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Home > Types of Gardening > Outdoor Gardening > The Lawn
The Lawn in Outdoor Gardening
A lawn is an inseparable part of a good home garden. It provides natural settings for the growing flowers and shrubs like a canvas for painting a picture. It is cool and refreshing in summer and pleasant and relaxing in winter.

The Lawn in Outdoor GardeningThe most important ingredient of a lawn is of course the grass. Grass is basically a crop, whether it goes as a fine lawn or a farm meadow. The farmer must feed the grass in his meadow, keep weeds under control and ensure it does not overgraze if he wishes to keep it in good condition and yield a maximum crop of good quality grass. Similarly, a good lawn needs regular care if it is to become and remain firt class turf in both appearance and texture.

A lawn is a permanent feature and, therefore good care should be taken in preparing it. It maybe difficult to rectify later, any mistakes or negligence in initial preparation. The grass used for making a lawn is a cultivated plant and requires as much attention as any of the other plants in your garden. The quality and look of the grass in your garden will make or break the look of your garden.

The basis of a good lawn is careful preparation of the site before sowing or turfing. Adequate drainage is essential, although the soil itself must be moisture retentive. By judicious feeding, elimination of weeds and watering regularly in dry weather, the grass will soon become established.

Shape of a Lawn : The shape of a lawn maybe regular or irregular. The most popular regular shape is rectangular. An irregular shape is more difficult to maintain and will require superior artistic judgement for providing a natural and beautiful setting. A rectangular lawn may not look so formal if the herbaceous or mixed border, into which it is merged, is given an irregular shape.

Aerating Your Lawn

Aeration benefits your lawn in several ways. First: it allows oxygen, water, and nutrients to penetrate further into the soil, encouraging deeper root growth. Second: it reduces soil compaction. The result can be a healthier and more vigorous lawn. A power aerator is the fastest and most efficient way to aerate your lawn. Slightly overlap each pass until the entire lawn has been aerated.

Hollow tining lifts out small cores of grass and soil. This creates large air pockets in the lawn.

For smaller areas, a similar effect can be achieved by using a garden fork. Step down firmly on the garden fork, and wiggle the handle back and forth to open up the soil and let in more air.

After you finish aerating your lawn, any cores left lying on the grass can be taken care of easily. Drag a piece of chain-link fencing around your lawn behind a mower or by hand. The fencing will break up the cores into very small pieces. Another approach is to simply set the blade on your mower a little lower than normal, then mow over the cores. This `topdressing` can help to reduce thatch layers.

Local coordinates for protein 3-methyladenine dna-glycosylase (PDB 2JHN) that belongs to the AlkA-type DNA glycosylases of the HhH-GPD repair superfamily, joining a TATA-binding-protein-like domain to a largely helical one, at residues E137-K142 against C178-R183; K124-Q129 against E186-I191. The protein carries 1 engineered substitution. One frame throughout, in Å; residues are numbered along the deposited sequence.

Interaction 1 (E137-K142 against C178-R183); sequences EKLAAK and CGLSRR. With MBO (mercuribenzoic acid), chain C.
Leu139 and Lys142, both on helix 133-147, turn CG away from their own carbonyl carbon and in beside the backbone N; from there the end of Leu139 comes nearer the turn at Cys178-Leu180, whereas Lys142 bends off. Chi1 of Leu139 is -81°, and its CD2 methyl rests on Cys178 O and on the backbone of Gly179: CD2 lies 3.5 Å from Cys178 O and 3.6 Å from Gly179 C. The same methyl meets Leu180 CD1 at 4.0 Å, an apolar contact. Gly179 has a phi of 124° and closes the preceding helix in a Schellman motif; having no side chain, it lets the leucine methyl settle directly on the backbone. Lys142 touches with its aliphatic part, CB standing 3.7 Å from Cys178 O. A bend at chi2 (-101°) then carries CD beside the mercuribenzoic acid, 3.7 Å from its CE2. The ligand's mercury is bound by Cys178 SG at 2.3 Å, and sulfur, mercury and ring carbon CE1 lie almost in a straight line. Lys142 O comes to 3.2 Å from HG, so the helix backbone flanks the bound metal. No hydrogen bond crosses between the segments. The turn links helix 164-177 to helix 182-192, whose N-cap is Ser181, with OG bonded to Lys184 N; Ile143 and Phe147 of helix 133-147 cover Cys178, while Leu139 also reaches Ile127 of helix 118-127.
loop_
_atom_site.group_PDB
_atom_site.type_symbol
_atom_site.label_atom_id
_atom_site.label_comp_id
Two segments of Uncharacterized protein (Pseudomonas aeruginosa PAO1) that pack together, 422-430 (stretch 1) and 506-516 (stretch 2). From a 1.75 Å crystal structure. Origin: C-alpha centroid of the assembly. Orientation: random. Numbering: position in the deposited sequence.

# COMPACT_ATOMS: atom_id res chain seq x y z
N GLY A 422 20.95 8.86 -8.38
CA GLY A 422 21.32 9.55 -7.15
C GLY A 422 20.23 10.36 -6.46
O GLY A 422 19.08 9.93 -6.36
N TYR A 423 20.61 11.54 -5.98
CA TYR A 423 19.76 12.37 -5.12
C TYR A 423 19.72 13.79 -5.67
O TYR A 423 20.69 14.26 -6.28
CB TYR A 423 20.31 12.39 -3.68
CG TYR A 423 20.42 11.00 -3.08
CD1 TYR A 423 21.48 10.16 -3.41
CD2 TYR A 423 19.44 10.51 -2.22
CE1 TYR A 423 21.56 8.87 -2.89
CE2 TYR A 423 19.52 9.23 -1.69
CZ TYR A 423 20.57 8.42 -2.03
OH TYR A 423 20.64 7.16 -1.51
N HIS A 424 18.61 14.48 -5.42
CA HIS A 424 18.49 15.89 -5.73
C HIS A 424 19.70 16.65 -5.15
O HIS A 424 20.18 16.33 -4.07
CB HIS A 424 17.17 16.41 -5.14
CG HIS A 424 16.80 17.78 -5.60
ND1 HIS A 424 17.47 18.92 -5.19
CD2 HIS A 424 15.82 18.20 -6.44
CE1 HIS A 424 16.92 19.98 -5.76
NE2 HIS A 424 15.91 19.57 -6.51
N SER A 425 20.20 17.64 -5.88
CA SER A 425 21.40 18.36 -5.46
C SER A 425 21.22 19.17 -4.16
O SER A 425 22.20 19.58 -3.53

Removing Turf What you need:
Wooden stakes
Half moon edger
Square headed shovel

The first step is to set a string line. Using stakes as shown and a builder`s square, you can create a uniformly square or rectangular area. If you want a more organic shape, use a garden hose to mark the borders of your bed.

Use a half moon edger to cut through the turf around the perimeter of the string line.

Finally, using a square headed spade, remove the turf, piece by piece, by undercutting the roots of the grass. Once the sod is removed, you will have to heavily cultivate the soil below either using a rototiller or by hand.

Repairing a Damaged Lawn

Repairing Damaged LawnAn alternative to reseeding a bare spot on a lawn is repairing the damaged area with sod. One of the benefits of using sod is that the damaged area can be walked upon and mowed almost immediately.

You will need a piece of plywood large enough to cover the damaged area. Lay the board over the bare spot and use a half moon edger to cut through the turf, following the edge of the board.

Undercut the turf with an edger or a square headed spade, and discard or compost the material that you remove.

Break up the soil under the turf with a hand cultivator or garden fork. Place the piece of plywood in the center of the sod you will be using to repair the bare spot. Cut through the sod, again following the edge of the board.

Lay the piece of sod into the hole. Check that the new piece of sod is at the same level as the rest of the lawn. Add or remove soil as necessary to achieve the proper level.

Use the plywood to firm in the sod. Place the wood perpendicular to the new piece of sod and stand on it. Repeat this over the whole area. Top dress the sod with an even mixture of sand and compost that has been sieved through inch wire mesh. Apply about a inch of the mixture. Water the area well and you`re done.

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